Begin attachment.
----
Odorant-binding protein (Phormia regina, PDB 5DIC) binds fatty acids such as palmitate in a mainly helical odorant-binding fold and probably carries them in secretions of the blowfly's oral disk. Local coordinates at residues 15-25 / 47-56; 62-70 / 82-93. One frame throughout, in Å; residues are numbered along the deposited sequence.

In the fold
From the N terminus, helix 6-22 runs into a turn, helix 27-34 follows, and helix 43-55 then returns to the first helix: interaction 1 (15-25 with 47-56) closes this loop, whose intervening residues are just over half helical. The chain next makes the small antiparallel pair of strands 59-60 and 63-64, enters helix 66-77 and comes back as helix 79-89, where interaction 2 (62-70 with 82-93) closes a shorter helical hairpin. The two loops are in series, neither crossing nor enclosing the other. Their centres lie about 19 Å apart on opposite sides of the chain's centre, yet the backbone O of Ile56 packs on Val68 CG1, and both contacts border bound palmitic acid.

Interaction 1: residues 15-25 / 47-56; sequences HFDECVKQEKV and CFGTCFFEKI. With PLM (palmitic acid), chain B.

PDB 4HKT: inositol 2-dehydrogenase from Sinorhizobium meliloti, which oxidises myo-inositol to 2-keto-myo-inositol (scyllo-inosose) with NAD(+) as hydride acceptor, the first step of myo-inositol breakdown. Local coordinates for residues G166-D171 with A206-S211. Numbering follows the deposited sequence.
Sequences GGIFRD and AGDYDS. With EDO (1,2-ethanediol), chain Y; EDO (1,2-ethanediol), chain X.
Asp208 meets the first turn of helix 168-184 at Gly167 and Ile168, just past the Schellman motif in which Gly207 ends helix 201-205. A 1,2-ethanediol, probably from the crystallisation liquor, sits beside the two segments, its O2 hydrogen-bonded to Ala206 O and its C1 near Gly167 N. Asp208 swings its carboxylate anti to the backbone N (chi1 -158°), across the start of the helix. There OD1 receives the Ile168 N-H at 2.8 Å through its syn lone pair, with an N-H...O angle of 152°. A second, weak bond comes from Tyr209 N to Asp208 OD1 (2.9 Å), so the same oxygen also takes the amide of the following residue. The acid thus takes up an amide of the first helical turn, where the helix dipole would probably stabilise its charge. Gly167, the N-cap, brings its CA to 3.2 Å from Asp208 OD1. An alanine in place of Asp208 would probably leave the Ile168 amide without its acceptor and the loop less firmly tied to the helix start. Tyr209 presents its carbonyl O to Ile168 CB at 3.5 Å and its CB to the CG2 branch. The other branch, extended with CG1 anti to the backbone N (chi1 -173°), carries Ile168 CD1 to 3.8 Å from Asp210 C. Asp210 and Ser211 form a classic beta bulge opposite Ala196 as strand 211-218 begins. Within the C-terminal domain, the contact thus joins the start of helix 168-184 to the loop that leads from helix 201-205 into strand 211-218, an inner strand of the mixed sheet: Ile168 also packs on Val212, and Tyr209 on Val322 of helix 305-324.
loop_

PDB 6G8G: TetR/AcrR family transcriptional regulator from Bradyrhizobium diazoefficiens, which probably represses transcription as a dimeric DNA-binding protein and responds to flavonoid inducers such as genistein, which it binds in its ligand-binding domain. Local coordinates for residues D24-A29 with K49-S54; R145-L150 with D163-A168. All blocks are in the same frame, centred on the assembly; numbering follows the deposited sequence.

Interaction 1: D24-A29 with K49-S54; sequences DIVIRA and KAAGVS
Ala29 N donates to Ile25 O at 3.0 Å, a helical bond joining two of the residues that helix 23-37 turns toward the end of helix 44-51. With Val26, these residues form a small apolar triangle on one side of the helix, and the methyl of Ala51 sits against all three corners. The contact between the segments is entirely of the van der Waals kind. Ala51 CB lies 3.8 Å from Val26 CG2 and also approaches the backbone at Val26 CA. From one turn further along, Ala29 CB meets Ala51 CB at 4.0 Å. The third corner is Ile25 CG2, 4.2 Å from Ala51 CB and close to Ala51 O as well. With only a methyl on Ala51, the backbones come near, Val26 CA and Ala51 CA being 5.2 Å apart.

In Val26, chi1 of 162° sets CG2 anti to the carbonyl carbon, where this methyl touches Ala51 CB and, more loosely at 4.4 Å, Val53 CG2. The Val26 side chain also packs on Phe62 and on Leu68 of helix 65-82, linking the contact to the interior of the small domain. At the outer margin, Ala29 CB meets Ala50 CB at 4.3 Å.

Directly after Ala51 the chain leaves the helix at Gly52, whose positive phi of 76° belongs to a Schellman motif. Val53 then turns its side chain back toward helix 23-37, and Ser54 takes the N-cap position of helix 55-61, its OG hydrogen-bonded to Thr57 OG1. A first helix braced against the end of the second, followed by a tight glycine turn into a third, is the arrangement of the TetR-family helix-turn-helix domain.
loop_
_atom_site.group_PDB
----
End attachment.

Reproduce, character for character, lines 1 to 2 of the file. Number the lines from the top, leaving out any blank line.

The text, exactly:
Odorant-binding protein (Phormia regina, PDB 5DIC) binds fatty acids such as palmitate in a mainly helical odorant-binding fold and probably carries them in secretions of the blowfly's oral disk. Local coordinates at residues 15-25 / 47-56; 62-70 / 82-93. One frame throughout, in Å; residues are numbered along the deposited sequence.

In the fold